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House price inflation continues to re-bound post-election with city level house price inflation is running at 8.7% per annum ahead of the UK rate. House price to earnings ratios are in line with long run averages across the majority of cities with the exception of London, Oxford and Cambridge. The upward momentum in house price is set to continue.
House price growth continues to accelerate
House price inflation continued to rebound post-election. In the three months to May 2015 city level house price growth averaged 1.4% per month (figure 1) - equivalent to an annualised rate of 17.7%.
The year on year rate of house price growth across UK cities is 8.7%, higher than 6.5% growth recorded across the UK. At a city level year on year growth ranges from 3.2% in Edinburgh to 12.3% in Oxford. The upward momentum in house prices is originating from a broad range of cities. The strongest levels of growth in the three months to May 2015 have been registered in Bristol (4.5%), Glasgow, Edinburgh and Belfast (4.2%) and Nottingham (3.9%).
The profile of growth across the 20 cities reflects the diverse nature of the housing market with a strong, demand-side, recovery in southern England yet to spread to other cities. Looking forward, the impetus for growth looks set to continue as a growing proportion of households feel the benefits of economic growth. The greatest risk is from an earlier than expected rise in interest rates as economic growth creates inflationary pressures.
Price to earnings ratios in line with long run average
Current house price to earnings ratios are broadly in line with the long run (12 year) average. Affordability levels are extended in Oxford, Cambridge and London at over 11.5x. The ratio is below average in nine cities with the lowest ratios in Glasgow and Liverpool.
Price to earnings ratios are in line with their long run average in most cities
Low mortgage rates not fully priced in
With average mortgage rates at 2.6%, compared to a 12 year average of 4.5%, there is further scope for low mortgage rates to be priced into house prices. The speed at which this happens will be a factor of local economic performance and incomes growth as well as the cost and availability of debt. Tougher mortgage affordability checks and above average deposit requirements will limit the speed at which low rates are priced into the market.
Affordability pressures will have to bite at some point in the high value, high growth markets. Double digit growth is being sustained by a lack of supply, below average transaction volumes and a third of sales funded by cash or buy to let mortgage. A transition in the localities registering higher growth within cities also plays a role in sustaining headline growth.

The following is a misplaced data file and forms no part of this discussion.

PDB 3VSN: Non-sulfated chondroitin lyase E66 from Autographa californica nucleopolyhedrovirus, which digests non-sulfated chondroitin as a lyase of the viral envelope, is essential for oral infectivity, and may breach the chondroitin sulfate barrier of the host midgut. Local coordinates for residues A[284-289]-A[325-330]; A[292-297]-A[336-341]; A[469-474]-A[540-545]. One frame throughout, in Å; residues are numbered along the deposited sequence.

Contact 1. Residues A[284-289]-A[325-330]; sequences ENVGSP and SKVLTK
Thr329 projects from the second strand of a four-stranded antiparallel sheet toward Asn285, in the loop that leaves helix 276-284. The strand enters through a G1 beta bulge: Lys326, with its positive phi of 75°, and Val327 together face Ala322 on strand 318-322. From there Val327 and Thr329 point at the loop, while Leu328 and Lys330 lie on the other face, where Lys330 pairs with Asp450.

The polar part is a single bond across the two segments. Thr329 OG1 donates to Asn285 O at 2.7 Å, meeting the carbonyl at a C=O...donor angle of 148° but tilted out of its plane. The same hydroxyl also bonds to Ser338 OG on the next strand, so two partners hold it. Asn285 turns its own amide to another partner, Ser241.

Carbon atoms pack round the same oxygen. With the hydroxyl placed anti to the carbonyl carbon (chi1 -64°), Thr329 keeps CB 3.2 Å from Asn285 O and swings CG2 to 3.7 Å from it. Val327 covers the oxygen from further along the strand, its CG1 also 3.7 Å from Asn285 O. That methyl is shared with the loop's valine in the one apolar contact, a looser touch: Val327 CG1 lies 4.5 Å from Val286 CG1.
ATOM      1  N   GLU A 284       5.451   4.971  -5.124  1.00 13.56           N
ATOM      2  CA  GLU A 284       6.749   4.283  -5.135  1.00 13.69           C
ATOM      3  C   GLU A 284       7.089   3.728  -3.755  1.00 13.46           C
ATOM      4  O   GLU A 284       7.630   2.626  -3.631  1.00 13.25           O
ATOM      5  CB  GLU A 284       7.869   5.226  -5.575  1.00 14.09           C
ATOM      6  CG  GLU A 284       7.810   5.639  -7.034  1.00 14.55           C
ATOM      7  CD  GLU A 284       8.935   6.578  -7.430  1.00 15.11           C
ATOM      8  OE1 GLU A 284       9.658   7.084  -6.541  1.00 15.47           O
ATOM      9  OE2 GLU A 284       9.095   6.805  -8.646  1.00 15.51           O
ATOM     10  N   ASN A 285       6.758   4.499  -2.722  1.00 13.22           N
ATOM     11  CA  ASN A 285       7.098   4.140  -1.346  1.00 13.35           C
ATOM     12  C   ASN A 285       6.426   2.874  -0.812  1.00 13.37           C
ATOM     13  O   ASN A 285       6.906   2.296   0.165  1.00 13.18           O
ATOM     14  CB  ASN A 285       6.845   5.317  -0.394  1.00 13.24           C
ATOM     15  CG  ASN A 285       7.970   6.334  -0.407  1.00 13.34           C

Impetus for house price growth shifts within cities
London has the highest price to earnings ratio but it covers a wide range of sub-markets. Over the last 3 years the impetus for house price growth has shifted from the high value, international, prime markets to the more affordable markets in outer London and the commuter belt.
Year on year growth is just 1.6% in Prime Central London (figure 3) where pre-election concerns over a proposed mansion tax together with other tax and currency changes have impacted demand. There is further growth to come from the outer areas of London but once this has fed into prices a period of below average growth appears inevitable.
City house price growth is running at 5.3%, down from 8.7% in April 2016. Eleven cities have a faster rate of growth than 12 months ago. Manchester is the fastest growing city while price inflation in London is at its lowest level for 5 years.
City level house price growth rate is 6.4%, up from 4.9% at the end of last year. 2017Q1 saw city level house prices rise by 3.5%, the highest quarterly rate of price inflation for 3 years. House price inflation in London continues to slow and has now reached 4.9% yoy which means the capital is among the five slowest growing cities along with Oxford and Cambridge.
City house price growth slows to 6.4%. Manchester fastest growing city as London slips to 10th in growth rankings. New analysis of city turnover reveals large increases and falls. Overall city turnover expected to be flat in 2017.
City level house price inflation is running at 6.9% while growth in London (6.4%) is running at its lowest level for 4 years and set to slow further. House prices in many regional cities where the recovery has been muted have material upside so long as the economy continues to grow and mortgage rates remain low.